I think the future is cloud-based (ugh, buzzwords, but true) services like IFTTT (https://ifttt.com/) that let non-technical users manipulate content/events without touching code.
When every device in your home is connected to a public network, I imagine that you, a techie type, are going to want some control over what and how those devices communicate with the public network.
That control will not likely come through the device (at least, not easily, anyway). However it could come through your router/server.
Not really, there were other platforms already.
What PC brought was commoditization of hardware instead of proprietary extensions used by other competing home computers.
It doesn't use much more power than the linked NAS device, but comes with basically the same hardware as the Nexus 4, on a nice board with all those useful connectors. Quad-core 1.5 Ghz CPU, 2GB of RAM, SATA and Gigabit ethernet.
There's a small community forming around the board, so there's some degree of support available. But currently it's not comparable to what's available for the Raspberry PI, you still need decent linux skills to set it up. But that's half the fun anyways.
I've been looking for something to replace my Dreamplug for a while and this might do it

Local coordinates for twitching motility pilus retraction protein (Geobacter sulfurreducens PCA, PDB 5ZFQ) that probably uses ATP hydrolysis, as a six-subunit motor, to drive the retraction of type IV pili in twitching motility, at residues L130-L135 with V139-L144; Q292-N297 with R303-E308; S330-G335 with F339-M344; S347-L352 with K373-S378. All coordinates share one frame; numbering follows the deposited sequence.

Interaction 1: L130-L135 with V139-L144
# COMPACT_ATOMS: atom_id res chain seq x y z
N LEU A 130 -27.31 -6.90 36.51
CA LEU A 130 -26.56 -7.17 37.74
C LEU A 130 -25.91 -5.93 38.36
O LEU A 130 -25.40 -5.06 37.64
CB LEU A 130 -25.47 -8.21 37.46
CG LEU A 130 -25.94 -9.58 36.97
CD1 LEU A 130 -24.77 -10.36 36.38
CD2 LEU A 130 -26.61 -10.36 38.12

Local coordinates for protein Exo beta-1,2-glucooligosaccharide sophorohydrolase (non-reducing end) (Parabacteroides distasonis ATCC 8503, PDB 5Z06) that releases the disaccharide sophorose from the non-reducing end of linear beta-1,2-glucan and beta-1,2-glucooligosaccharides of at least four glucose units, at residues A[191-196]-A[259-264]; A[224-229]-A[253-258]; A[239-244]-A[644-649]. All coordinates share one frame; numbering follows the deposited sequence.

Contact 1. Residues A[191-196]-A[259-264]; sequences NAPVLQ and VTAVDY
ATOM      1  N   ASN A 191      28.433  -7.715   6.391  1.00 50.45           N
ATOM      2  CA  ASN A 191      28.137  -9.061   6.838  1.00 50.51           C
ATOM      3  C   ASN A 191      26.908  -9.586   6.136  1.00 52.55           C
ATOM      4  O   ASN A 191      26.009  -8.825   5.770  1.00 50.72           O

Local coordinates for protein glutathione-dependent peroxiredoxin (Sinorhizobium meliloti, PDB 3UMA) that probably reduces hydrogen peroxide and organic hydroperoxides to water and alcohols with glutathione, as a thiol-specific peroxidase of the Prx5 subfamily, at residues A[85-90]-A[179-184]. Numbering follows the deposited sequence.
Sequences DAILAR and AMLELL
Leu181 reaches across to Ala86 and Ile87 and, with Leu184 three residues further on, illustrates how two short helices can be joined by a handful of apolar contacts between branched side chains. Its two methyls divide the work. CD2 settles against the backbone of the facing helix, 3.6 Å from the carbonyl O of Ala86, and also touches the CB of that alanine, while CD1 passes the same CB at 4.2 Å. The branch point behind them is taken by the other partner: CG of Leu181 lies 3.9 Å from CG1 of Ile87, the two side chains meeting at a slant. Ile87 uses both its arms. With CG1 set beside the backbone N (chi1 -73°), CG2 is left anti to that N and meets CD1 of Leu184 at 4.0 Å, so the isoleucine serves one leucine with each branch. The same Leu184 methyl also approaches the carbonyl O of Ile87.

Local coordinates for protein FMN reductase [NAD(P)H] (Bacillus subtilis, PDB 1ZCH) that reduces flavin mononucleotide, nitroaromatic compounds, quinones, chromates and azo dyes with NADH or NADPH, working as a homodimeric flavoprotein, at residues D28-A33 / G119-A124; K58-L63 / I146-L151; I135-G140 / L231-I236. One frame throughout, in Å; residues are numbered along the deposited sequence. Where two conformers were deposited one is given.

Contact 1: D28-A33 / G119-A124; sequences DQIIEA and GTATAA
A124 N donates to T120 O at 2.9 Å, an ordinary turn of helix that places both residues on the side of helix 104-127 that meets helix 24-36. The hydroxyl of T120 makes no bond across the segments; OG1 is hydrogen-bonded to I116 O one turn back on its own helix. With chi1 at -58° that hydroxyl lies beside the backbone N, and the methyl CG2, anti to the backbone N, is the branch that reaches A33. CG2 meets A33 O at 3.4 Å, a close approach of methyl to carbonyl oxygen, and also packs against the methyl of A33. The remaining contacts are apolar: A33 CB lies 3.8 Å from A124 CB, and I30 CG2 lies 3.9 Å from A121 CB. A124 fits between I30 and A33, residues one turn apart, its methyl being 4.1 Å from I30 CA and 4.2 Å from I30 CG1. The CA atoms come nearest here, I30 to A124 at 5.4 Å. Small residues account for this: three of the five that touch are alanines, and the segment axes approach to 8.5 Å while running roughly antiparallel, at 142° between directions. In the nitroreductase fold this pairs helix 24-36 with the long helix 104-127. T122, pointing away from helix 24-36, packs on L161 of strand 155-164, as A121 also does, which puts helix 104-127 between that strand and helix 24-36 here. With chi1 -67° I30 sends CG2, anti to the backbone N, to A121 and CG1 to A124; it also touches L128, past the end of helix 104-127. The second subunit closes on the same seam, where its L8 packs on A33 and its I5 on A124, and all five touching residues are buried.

On a side note, for the newer (not the newest) edition of the WD My Book Live (and its 2-disk brother My Book Live Duo) NAS device, the OS is a full-featured Debian already, and you can easily enable SSH to login and `apt-get` almost everything you want. The processor is a MIPS one, though, not an ARM one, which might affect the availability of Debian packages. However, I've heard the newest edition called WD My Cloud NAS runs on an dual-core ARM processors.
People who are less hardware-hack-oriented (like myself) should definitely give those a try.
Any ideas of boards with gigabit ethernet?
I have one. Great specs, but I am not totally happy with the ubuntu 12.04 that comes with it. GCC is broken, for one thing: http://www.utilite-computer.com/forum/viewtopic.php?f=64&t=1.... Hoping this gets fixed soon.
The OP is "sharing media files with Samba to an Android tablet", but if you really need >100mbit to do that, I don't know what to tell you. I'm puzzled by everyone that wants to grind every random cheap SoC into a media server.
You don't have to hack it too much in order to get a 'full' linux on there. You can enable SSH access on the system via the web UI. From there, you can set up a simple packaging system to install most other common binaries (and a functioning build environment to add anything else)
Take a look at: http://mybookworld.wikidot.com/optware for instructions.
If you are interested in this space, join the Amahi community! People interested in building hardware are especially welcome https://www.amahi.org
Edit: one person asked how to join - there's the forums and there are the github repos to contribute. There is also the developer mailing list
It also has a number of GPIO pins, UART, i2c and SPI, which may be of interest to those who do own soldering irons :)
 A model with no Ethernet is available for $25, but Ethernet is kind of non-optional for a server :)
 The price doesn't include power supply, case or boot media.
I had a plug-computer before they were cool (the Globalscale Dreamplug) and it's been pretty good for almost 3 years now.
Less headache (though not as fun!), more storage space, less latency, more processing power at a still very low power consumption :-)